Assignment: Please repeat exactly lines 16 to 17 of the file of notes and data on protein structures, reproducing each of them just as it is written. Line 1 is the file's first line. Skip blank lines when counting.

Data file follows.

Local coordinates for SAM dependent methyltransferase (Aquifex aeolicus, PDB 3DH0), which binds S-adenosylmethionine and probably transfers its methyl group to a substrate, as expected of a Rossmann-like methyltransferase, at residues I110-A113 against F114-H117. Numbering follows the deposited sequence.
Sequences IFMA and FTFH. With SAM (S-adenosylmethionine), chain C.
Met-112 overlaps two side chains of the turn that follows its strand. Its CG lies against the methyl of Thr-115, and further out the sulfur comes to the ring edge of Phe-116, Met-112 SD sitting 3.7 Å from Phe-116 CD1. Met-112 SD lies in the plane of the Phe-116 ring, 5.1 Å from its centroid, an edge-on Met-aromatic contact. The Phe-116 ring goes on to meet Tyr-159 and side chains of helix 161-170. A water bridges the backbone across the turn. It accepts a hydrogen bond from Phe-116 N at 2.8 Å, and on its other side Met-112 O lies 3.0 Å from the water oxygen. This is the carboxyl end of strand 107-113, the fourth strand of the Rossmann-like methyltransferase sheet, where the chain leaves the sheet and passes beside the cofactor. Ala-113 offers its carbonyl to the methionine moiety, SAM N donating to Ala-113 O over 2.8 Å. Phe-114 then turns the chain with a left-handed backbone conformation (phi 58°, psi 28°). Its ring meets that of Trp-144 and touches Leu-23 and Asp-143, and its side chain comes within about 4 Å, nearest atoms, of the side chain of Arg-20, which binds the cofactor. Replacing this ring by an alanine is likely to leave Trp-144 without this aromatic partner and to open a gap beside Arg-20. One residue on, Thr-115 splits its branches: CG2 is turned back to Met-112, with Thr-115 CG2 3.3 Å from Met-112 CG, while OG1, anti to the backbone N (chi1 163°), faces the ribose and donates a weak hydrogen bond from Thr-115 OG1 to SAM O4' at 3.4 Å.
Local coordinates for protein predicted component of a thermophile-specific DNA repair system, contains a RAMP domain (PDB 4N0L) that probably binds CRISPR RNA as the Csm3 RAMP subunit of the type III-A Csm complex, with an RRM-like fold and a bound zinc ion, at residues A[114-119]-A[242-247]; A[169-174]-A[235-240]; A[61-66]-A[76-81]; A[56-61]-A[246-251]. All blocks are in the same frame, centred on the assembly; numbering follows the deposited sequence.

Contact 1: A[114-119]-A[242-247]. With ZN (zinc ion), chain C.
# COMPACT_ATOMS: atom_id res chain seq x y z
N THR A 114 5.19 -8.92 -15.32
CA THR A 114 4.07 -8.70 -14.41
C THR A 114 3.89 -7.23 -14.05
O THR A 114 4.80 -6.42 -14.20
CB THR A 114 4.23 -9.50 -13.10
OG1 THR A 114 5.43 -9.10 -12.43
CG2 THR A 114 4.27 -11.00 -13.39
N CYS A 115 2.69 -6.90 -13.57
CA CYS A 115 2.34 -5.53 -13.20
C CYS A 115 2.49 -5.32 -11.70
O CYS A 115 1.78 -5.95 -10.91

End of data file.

C CYS A 115 2.49 -5.32 -11.70
O CYS A 115 1.78 -5.95 -10.91